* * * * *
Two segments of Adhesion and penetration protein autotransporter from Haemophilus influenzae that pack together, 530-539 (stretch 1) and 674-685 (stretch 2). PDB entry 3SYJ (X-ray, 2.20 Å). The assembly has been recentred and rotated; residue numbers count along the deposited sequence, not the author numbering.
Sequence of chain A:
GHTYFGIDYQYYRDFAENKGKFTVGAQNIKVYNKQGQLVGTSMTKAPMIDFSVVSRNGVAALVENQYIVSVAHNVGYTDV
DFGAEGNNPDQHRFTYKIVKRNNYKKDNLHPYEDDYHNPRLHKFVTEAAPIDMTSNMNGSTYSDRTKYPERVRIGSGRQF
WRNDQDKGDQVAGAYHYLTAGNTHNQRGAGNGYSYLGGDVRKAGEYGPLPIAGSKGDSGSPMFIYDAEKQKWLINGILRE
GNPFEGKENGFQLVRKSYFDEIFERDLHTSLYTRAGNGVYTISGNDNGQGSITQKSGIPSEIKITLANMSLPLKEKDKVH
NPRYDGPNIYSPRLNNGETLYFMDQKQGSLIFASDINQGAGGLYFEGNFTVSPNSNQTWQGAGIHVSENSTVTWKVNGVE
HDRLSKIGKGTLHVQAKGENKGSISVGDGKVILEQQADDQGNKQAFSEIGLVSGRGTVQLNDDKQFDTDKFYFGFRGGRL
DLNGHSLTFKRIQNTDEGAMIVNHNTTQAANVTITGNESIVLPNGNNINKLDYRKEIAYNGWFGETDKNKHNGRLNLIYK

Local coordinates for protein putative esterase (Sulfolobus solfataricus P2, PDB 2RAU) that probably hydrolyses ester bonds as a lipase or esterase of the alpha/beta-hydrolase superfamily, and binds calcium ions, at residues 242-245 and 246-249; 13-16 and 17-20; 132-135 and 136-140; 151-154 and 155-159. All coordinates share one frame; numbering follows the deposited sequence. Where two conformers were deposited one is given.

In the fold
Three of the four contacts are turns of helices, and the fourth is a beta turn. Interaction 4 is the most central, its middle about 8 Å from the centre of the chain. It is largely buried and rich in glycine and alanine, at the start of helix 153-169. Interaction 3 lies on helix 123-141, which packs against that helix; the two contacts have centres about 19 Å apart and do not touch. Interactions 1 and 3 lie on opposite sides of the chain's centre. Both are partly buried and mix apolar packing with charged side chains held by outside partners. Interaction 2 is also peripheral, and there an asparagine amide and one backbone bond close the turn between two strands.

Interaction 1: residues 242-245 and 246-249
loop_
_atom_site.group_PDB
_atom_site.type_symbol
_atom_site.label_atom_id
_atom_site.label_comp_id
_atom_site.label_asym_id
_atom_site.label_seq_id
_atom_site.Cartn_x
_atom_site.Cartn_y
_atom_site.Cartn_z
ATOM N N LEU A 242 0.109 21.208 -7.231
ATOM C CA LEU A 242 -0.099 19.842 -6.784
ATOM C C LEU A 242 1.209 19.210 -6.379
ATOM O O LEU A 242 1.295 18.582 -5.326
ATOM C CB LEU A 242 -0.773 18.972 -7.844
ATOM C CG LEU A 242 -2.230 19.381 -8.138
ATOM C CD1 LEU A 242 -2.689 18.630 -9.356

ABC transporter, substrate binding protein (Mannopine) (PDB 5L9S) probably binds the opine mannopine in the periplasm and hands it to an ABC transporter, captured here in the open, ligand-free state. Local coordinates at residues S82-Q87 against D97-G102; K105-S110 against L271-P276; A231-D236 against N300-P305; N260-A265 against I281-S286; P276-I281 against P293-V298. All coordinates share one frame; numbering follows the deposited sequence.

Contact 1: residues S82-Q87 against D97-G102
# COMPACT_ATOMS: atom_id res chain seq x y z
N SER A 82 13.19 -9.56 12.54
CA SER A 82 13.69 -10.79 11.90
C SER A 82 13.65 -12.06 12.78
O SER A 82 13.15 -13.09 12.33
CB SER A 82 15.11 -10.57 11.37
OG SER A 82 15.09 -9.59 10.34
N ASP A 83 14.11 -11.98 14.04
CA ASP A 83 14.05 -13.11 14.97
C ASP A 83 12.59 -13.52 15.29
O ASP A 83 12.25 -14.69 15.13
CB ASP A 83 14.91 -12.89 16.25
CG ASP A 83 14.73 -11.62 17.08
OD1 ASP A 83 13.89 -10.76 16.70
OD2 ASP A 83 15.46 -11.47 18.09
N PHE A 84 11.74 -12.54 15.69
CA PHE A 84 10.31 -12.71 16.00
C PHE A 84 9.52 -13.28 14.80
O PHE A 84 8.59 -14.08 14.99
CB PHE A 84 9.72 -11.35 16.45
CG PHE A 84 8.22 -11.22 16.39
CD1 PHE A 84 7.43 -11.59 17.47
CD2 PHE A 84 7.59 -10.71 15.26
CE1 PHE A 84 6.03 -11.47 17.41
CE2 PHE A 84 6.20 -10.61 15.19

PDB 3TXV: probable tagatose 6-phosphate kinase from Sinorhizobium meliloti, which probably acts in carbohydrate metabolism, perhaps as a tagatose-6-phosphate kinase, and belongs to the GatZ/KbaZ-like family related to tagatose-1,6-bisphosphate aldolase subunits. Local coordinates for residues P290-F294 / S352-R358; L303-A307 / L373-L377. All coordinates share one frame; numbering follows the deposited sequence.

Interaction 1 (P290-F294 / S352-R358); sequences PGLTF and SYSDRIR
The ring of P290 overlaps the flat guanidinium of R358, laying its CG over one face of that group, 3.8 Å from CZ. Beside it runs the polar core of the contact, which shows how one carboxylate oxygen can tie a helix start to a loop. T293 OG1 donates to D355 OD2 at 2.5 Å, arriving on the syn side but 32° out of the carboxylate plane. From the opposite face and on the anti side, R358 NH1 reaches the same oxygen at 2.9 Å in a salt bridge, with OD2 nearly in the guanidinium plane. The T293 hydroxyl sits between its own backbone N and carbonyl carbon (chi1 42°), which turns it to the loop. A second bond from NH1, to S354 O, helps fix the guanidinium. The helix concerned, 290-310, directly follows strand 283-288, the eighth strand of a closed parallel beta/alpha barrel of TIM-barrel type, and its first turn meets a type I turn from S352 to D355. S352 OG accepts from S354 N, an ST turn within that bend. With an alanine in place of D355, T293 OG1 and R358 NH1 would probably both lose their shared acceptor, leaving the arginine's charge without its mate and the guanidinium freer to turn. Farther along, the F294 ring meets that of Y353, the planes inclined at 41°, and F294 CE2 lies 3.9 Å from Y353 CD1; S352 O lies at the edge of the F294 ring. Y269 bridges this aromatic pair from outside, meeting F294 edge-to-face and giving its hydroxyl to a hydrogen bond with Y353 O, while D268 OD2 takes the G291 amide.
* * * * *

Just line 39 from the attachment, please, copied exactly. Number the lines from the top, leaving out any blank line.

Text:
OG SER A 82 15.09 -9.59 10.34